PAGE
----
As happened in several niche products (handicrafts, tourism, fruits, and timber) and services (skilled, semiskilled, and unskilled labour) in the valley, the Kashmiri businessmen have lost to the competitor’s strategy of forcing the ROI below the hurdle rates with their aggressive pricing. We’re not able to protect our niche market on the analogy of Italy and Germany, the world’s largest textile exporters, which keep on operating in market niches in which they experience relatively little competition from low-wage producers. These are niches where design, quality, responsiveness to fashion, and rapid adjustments are important. The Italians developed close collaborations with well-known designers who produced signature collections for ready-made production. We’re poor because we don’t want to do things that will eliminate poverty. Our unemployment rates are astronomical because we don’t want to do things that would eliminate higher unemployment rates.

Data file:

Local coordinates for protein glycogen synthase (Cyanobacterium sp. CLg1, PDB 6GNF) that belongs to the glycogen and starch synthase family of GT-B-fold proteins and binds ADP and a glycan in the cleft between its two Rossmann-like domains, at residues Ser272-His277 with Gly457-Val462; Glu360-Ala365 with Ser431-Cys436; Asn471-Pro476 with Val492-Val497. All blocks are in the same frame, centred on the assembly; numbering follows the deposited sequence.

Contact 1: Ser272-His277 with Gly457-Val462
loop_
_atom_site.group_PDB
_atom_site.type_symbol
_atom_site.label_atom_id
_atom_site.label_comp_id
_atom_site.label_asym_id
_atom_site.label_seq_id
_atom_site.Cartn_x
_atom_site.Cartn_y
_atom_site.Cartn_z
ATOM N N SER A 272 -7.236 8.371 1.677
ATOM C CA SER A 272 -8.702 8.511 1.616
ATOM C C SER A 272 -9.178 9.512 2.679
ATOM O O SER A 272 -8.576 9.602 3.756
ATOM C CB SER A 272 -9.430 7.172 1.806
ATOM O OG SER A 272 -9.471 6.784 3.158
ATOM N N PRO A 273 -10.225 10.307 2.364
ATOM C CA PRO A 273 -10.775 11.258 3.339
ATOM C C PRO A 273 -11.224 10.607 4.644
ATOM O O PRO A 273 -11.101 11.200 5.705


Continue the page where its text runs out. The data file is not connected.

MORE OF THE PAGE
To become a little economic dragon we require organising ourselves to compete. We also need to exploit the places where market access is relatively easy—a market of first resort’. Historically dynamic societies, stagnant human societies that have become extinct, can be all found. The dynamic living ones are those that have a vision, and built upon that vision and managed to keep the tensions of wealth creation in balance. Advanced economies are honeycombed with millions of social inventors, innovators, organisational risk-takers, dreamers, and practical men and women. It’s only better education, access to more knowledge, the most powerful knowledge tools and skills known to humankind, and an environment free of political and physical uncertainties that shall provide a chance to us Kashmiris to invent better tomorrow. It’s only then that we may be remembered as builders and not as consumers, profiteers, and hoarders.